It has to be said that, with the Lumias at least, there really is no need to use any software to do after-the-fact HDR blending since Windows 10 Camera (or Lumia Camera before it) does HDR natively, quickly and so, so well, even with further HDR editing later on if needed. However, Windows 10 runs on desktops, laptops, tablets, and more, and these don't have advanced Lumia camera hardware, so HDR blending on these needs to rely on you manually capturing some initial photos (e.g. on a digital camera) with different exposures, copying the images over, and then using a utility like this to combine them in different ways.
Create stunning high dynamic range (HDR) photo with this simple app. HDR maker lets you stack a series of photos with different exposure settings to create a true HDR image. The app also comes with several tone mapping algorithms that converts HDR image back to SDR image.
If you are wondering how the magic happens behind the screen, here is a good explanation:
You can use this app to develop raw files. The app's HDR processing pipeline can automatic recover significant details in the image's highlight and shadow area.The app also allows you to acquire images directly from the Windows device's back facing camera (limited HW compatibility).
Supported image merge methods:
Exposure fusion (generates SDR image directly without tonemapping)
Exposure weighted merge (genearte true HDR image, require tonemapping to compress the dynamic range for viewing and printing)
Input format supported:JPG (8bpc),TIF (8bpc), TIF (16bpc)
Input raw file format supported: 3FR, ARW, CR2, CRW, DNG, NEF, ORF, RAF, RW2.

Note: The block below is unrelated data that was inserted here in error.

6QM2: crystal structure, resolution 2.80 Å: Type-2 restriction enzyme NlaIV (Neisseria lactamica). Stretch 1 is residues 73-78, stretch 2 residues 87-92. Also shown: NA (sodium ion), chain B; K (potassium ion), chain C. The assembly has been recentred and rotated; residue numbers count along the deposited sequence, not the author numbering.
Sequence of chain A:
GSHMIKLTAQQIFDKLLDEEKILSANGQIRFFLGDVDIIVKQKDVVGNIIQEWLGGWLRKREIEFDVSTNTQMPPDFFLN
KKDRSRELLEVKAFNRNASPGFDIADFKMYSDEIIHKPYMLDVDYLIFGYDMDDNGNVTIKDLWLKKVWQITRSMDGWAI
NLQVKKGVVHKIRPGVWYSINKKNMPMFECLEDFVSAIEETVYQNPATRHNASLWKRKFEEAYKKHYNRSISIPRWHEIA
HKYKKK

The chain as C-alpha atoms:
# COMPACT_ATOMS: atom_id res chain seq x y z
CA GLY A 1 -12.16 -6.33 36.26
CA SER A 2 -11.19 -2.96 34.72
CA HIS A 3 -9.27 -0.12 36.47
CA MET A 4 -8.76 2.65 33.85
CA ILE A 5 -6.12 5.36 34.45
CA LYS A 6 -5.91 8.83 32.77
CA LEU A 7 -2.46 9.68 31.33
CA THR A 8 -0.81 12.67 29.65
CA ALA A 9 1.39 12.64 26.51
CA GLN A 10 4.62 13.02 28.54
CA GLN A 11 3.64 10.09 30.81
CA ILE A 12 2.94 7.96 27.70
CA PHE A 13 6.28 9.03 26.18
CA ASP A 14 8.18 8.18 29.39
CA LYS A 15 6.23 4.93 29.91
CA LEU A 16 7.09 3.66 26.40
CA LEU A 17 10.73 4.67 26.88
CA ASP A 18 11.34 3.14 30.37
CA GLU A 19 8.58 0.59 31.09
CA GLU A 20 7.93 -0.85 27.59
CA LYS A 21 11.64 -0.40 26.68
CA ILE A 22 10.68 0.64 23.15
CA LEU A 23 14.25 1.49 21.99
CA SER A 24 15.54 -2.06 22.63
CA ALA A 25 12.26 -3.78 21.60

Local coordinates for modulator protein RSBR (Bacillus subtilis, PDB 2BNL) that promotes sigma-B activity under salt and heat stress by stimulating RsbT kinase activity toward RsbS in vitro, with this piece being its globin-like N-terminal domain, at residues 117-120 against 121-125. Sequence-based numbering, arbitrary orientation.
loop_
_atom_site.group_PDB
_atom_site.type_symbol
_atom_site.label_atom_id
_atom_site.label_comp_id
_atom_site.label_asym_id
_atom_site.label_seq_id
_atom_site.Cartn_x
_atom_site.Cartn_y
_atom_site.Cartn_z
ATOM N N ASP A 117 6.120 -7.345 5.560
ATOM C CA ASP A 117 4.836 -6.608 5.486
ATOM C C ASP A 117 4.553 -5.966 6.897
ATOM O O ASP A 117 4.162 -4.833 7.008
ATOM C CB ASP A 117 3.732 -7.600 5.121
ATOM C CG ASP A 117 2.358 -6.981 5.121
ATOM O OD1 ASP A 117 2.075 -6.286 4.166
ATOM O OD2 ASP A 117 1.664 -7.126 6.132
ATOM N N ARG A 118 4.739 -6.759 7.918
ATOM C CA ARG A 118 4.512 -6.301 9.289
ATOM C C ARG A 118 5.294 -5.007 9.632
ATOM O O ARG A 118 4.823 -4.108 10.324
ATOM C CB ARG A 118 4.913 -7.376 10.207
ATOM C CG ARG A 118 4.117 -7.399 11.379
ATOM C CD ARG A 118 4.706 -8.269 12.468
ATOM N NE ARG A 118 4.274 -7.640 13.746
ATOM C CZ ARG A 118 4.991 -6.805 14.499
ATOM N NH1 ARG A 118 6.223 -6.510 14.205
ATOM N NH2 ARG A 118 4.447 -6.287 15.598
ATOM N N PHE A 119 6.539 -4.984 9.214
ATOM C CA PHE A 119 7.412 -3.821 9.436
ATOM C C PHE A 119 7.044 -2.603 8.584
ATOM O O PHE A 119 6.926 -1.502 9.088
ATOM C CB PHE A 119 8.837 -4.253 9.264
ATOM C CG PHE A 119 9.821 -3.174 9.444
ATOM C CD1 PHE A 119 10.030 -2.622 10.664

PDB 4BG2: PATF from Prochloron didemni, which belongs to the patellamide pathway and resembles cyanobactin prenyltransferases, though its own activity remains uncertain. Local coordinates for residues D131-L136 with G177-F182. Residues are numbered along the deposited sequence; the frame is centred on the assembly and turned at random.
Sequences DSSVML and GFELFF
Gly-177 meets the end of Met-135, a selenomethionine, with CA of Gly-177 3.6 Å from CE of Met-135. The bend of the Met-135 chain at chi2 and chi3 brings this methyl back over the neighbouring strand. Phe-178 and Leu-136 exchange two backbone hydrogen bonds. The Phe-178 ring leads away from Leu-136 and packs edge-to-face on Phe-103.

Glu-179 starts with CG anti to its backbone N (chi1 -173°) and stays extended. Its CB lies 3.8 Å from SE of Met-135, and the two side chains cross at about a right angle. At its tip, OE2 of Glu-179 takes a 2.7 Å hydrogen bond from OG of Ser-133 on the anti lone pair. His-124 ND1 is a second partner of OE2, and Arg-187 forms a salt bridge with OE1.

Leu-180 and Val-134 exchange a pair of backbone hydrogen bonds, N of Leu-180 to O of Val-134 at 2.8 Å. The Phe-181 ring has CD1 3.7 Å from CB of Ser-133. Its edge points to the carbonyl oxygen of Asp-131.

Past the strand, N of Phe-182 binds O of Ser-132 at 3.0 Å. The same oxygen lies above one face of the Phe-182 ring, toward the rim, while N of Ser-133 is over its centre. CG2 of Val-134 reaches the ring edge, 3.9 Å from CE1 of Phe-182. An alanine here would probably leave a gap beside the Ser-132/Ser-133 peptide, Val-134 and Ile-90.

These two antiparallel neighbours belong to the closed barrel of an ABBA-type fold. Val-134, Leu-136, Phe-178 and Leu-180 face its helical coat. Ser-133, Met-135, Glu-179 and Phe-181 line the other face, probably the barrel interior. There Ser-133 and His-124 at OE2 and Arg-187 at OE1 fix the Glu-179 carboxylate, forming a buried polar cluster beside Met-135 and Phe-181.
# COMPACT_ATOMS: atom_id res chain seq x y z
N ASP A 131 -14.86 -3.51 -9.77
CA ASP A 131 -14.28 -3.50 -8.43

Now, having said that this is mainly aimed at larger Windows 10 devices, this is AAWP and we deal in Mobile - so I've done some demo screenshots on a Lumia 950 (hey, it's UWP and works on all form factors):
Grabbing images within HDR Maker Pro itself - good to see, it's not just reliant on importing previously captured shots. And most Windows 10 tablets have rear cameras, so grabbing images on the go isn't a total no-no....
Back to the main UI. Note the import from 'raw' images, if you want to invest lots of time and really go to town with this app (albeit probably on the desktop)...
Here are the HDR processing defaults - you'll gather from their names that you shouldn't really fiddle too much until you've learned what each one does!
You get a preview (looks a bit dark in this case), along with an optional histogram...
Which also confirms that the test HDR has turned out too dark - but hey, I'm just screenshotting the app here - you'll have to grab it yourself and spend a few hours playing if you want to go further!
There's a final chance to adjust hue and saturation before the final JPG is rendered...
And then we have this test 2MP HDR image. It's not brilliant. HDR Maker Pro has been through several updates over the last month and the developer's clearly tweaking everything, but there's work to do. Maybe it works better with better exposed and captured source images from a 'pro' camera?
Just for immediate comparison, this is the HDR-ed-to-the-max version from Windows 10 Camera. Night and day, etc.
You can grab this in the Store here. HDR Maker Pro makes no real sense under Windows 10 Mobile, but you might like to grab it for another, larger Windows 10 computer?